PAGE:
As much as I like to think I know a lot about “Italian food”, the fact is that the older I got and the more familiar I become with Italian life, the more I realize that I actually know very little about the astonishing variety of dishes that fall under that umbrella.

Case-in-point: this past summer I was contacted by the lovely Rossella of the blog Ma che ti sei mangiato?. She asked me if I wanted to participate in a blog event dedicated to a specialty of the northern Italian region of Friuli Venezia Giulia. The specialy in question is a type of stuffed dumpling known as cjalsòn.

I’m always eager to learn about new Italian dishes so of course I said yes. In due time, Rossella sent along an information package that included numerous cjalsòn recipes that we could try, as well as some background information about the dumplings.

Rossella decided to organize the blog event after reading the biography of Gianni Cosetti, a renowned Friulian chef.

Of all the recipes provided, I chose to make one called Cjalsòns Rustìcs.

What is especially interesting about this dough used for these dumplings, is that it’s made with potato and flour. In fact, while making the dough, I almost felt like I was making gnocchi-dough. However, instead of cutting and rolling gnocchi, I rolled out the dough and cut out rounds to be filled.

The cjalsòns were stuffed with a sausage filling and topped with a sauce of ricotta.

While they were good, for me the most remarkable part of this recipe was definitely the dumpling dough. The texture of the dough, once cooked, was very supple. The cjalsòns were deceptively light, though. While I felt like I could eat a plate full, the potato/flour dough make these little lovelies quite filling.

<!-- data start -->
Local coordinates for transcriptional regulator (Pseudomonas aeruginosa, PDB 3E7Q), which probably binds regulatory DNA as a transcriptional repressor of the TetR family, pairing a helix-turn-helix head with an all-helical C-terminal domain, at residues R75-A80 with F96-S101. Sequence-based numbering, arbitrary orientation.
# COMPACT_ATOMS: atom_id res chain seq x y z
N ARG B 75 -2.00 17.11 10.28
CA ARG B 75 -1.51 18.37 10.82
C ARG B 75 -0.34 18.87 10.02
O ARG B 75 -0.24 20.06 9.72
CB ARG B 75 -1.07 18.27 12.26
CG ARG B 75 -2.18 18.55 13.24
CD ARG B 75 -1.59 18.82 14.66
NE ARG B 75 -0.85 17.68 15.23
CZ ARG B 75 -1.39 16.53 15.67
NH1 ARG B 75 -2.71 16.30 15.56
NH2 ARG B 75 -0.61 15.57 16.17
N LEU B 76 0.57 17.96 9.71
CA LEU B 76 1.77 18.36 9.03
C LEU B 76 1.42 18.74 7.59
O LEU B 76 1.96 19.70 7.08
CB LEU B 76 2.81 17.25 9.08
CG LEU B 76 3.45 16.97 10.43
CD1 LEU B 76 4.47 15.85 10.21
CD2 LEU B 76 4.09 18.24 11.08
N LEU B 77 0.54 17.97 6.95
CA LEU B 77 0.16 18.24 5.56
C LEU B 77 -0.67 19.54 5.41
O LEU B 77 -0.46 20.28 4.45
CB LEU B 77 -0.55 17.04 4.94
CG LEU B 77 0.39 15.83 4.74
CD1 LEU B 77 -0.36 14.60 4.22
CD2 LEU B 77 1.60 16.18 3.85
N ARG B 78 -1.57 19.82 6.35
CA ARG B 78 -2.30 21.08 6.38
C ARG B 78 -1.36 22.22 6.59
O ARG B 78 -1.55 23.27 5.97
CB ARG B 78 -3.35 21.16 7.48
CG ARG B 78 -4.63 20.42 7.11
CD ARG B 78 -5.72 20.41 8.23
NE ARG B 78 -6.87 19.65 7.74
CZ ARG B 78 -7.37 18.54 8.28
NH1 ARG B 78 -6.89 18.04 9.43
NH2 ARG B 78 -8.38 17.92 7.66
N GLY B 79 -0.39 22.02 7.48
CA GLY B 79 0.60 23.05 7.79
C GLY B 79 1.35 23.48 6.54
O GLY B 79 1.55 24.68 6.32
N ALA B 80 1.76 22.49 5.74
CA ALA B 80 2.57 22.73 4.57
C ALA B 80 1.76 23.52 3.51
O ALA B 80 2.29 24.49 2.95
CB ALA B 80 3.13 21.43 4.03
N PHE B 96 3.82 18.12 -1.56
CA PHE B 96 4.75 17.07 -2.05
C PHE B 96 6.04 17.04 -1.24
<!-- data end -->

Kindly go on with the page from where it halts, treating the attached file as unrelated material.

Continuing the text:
I’m very thankful to Rossella for including me in this event. As I watch another year slowly come to an end, there is no question that learning about cjalsòns has been of my favourite food lessons of 2010!


Cjalsòns Rustìcs

Note: This is one of the recipes included in the package that Rossella sent me and the one that I used when I tried these dumplings. I made a few alterations, noted below. I also revised the directions slightly to reflect what I did when making the cjalsòns

For the dough:
300 g. potatoes
200 g. flour
1 large egg
a pinch of nutmeg (I did not use nutmeg)
some parsley ( used 2 chopped tablespoons of parsley)

For the filling:
100 g. sausage (or fresh lung) (I used spicy sausage)
½ glass of white wine
1 large egg, beaten

For the dressing:
200 g. fresh ricotta
1/4 cup heavy cream
pepper (I did not use pepper because I used spicy sausage)

1. Boil the potatoes with the peel on. Once cooked, remove from the water and allow to cool until potatoes can be handled. Peel the potatoes and put them through a ricer. Add the egg, flour, nutmeg (if using) and parsley. Mix until the dough comes together into a ball. Set aside and cover with a cloth while you prepare the filling.

2. To make the filling, in a pan saute the crumbled sausage (or fresh lung), moisten with white
wine and and cook until the wine evaporates. Let the filling cool slightly. Meanwhile, place a large pot of water to boil. Salt the water generously once it boils.

3. Roll out the dough onto a floured surface. If necessary, be generous with the flour so that the dough doesn’t stick. Cut out rounds that are roughly 6 centimetres in diameter. Place at a spoonful of filling at the centre of each disc.

4. Fold the discs in half and close them by pressing the edges well. (If necessary, wet the edges before sealing to help form the seal.)

5. Cook the dumplings in the boiling salted water for several minutes, then drain. (I cooked the dumplings for about 4 minutes.)

6. In a large pan, over low heat, warm the heavy cream and ricotta. Whisk the sauce gently to break up the ricotta and ensure that you have a smooth consistency. Allow the sauce to simmer for a few minutes and salt to taste.

7. Once the cjalsòns are cooked, drain and add to the pan with the ricotta sauce. Serve immediately and enjoy.